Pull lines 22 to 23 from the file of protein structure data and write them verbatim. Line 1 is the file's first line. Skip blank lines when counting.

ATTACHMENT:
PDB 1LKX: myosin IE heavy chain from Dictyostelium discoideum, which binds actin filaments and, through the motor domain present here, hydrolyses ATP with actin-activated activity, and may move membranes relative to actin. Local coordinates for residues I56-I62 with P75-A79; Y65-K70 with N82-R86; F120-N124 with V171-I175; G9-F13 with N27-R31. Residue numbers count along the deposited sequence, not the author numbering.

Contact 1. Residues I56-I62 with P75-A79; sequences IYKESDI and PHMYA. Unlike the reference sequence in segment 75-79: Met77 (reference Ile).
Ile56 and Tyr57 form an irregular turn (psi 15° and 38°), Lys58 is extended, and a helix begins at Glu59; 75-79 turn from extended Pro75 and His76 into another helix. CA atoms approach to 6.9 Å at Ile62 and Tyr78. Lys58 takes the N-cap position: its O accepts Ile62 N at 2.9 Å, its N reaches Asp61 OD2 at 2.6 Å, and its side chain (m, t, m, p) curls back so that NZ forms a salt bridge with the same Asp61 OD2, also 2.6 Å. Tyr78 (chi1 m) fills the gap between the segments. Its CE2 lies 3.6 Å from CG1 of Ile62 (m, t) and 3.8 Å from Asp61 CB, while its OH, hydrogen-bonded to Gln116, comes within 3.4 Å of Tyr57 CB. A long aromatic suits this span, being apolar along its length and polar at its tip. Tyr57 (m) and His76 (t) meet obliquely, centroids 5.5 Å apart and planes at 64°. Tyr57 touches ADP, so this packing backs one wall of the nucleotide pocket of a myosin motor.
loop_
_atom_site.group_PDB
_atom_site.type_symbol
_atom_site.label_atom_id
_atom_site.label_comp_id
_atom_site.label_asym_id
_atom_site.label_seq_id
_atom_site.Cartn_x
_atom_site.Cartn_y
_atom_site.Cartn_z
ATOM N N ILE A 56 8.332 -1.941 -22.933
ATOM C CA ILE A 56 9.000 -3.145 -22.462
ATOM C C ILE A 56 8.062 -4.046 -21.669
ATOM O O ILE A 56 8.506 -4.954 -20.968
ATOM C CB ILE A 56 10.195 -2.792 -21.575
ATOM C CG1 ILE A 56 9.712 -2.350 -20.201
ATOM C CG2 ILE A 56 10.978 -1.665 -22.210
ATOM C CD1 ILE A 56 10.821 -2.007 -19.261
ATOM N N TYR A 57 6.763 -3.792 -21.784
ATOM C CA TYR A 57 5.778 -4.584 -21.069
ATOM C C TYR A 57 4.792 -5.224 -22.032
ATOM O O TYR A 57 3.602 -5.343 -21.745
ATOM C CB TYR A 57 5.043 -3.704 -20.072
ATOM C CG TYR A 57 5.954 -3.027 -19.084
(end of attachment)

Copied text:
ATOM N N TYR A 57 6.763 -3.792 -21.784
ATOM C CA TYR A 57 5.778 -4.584 -21.069